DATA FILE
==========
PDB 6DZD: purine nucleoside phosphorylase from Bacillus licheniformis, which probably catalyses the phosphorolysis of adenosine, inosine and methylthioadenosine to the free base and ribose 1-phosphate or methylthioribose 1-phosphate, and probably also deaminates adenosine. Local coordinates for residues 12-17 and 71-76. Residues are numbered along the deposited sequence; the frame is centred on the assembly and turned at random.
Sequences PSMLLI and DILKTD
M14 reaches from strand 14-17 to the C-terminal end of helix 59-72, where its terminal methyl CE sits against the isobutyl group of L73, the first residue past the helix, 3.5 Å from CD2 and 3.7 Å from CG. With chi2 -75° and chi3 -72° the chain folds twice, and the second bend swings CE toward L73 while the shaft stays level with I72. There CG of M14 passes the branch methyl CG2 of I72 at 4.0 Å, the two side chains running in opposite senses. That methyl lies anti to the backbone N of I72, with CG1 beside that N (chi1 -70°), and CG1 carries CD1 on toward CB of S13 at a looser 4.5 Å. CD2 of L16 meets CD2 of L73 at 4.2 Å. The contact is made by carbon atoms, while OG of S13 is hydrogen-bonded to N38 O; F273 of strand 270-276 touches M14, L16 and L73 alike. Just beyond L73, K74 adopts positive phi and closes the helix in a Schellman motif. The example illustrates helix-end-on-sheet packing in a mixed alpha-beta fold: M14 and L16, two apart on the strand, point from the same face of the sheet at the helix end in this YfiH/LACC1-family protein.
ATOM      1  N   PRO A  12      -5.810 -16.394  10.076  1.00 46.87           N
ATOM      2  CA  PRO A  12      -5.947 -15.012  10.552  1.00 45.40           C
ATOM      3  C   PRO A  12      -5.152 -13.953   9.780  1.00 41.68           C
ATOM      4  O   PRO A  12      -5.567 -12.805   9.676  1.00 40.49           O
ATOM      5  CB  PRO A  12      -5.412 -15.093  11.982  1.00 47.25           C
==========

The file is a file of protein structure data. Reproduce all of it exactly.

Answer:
PDB 6DZD: purine nucleoside phosphorylase from Bacillus licheniformis, which probably catalyses the phosphorolysis of adenosine, inosine and methylthioadenosine to the free base and ribose 1-phosphate or methylthioribose 1-phosphate, and probably also deaminates adenosine. Local coordinates for residues 12-17 and 71-76. Residues are numbered along the deposited sequence; the frame is centred on the assembly and turned at random.
Sequences PSMLLI and DILKTD
M14 reaches from strand 14-17 to the C-terminal end of helix 59-72, where its terminal methyl CE sits against the isobutyl group of L73, the first residue past the helix, 3.5 Å from CD2 and 3.7 Å from CG. With chi2 -75° and chi3 -72° the chain folds twice, and the second bend swings CE toward L73 while the shaft stays level with I72. There CG of M14 passes the branch methyl CG2 of I72 at 4.0 Å, the two side chains running in opposite senses. That methyl lies anti to the backbone N of I72, with CG1 beside that N (chi1 -70°), and CG1 carries CD1 on toward CB of S13 at a looser 4.5 Å. CD2 of L16 meets CD2 of L73 at 4.2 Å. The contact is made by carbon atoms, while OG of S13 is hydrogen-bonded to N38 O; F273 of strand 270-276 touches M14, L16 and L73 alike. Just beyond L73, K74 adopts positive phi and closes the helix in a Schellman motif. The example illustrates helix-end-on-sheet packing in a mixed alpha-beta fold: M14 and L16, two apart on the strand, point from the same face of the sheet at the helix end in this YfiH/LACC1-family protein.
ATOM      1  N   PRO A  12      -5.810 -16.394  10.076  1.00 46.87           N
ATOM      2  CA  PRO A  12      -5.947 -15.012  10.552  1.00 45.40           C
ATOM      3  C   PRO A  12      -5.152 -13.953   9.780  1.00 41.68           C
ATOM      4  O   PRO A  12      -5.567 -12.805   9.676  1.00 40.49           O
ATOM      5  CB  PRO A  12      -5.412 -15.093  11.982  1.00 47.25           C